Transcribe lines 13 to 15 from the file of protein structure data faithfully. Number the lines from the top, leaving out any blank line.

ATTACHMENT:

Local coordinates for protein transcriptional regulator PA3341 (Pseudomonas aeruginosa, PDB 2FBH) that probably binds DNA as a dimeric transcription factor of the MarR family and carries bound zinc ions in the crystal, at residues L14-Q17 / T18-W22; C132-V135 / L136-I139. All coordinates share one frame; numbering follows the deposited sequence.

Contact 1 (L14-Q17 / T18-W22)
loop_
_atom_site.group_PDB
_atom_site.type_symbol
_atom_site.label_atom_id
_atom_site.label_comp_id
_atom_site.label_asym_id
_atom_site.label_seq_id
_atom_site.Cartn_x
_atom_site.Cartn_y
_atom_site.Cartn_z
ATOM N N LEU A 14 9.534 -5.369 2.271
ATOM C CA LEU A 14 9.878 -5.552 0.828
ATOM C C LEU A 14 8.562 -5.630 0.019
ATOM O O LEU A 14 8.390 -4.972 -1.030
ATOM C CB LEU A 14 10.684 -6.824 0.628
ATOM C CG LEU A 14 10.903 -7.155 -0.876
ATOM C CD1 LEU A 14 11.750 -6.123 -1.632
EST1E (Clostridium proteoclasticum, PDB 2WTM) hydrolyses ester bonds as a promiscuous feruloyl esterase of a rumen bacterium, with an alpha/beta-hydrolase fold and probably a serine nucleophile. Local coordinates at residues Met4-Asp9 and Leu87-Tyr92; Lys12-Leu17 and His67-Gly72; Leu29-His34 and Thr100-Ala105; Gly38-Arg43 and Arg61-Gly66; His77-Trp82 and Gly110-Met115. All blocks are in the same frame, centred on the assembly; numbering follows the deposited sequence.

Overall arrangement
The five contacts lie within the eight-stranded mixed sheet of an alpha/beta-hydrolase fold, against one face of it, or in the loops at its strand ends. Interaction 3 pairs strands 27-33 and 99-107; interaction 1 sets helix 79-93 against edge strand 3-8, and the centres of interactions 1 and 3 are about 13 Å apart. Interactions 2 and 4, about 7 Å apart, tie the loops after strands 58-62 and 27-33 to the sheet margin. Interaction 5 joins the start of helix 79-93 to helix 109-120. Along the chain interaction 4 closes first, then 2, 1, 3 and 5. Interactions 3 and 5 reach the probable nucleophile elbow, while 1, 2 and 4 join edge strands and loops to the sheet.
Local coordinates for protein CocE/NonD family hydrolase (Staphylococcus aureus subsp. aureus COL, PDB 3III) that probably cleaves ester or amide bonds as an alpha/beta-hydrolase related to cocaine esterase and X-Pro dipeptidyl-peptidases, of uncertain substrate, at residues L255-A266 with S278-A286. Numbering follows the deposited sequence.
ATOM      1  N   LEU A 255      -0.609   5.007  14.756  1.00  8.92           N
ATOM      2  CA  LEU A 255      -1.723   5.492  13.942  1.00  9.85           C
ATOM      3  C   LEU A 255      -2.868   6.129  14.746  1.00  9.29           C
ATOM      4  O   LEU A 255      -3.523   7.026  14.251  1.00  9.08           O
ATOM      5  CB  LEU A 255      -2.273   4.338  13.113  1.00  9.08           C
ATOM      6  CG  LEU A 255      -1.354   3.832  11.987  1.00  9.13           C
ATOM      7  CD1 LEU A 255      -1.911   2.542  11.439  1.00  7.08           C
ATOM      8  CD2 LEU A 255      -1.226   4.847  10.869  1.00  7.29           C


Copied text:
ATOM N N LEU A 14 9.534 -5.369 2.271
ATOM C CA LEU A 14 9.878 -5.552 0.828
ATOM C C LEU A 14 8.562 -5.630 0.019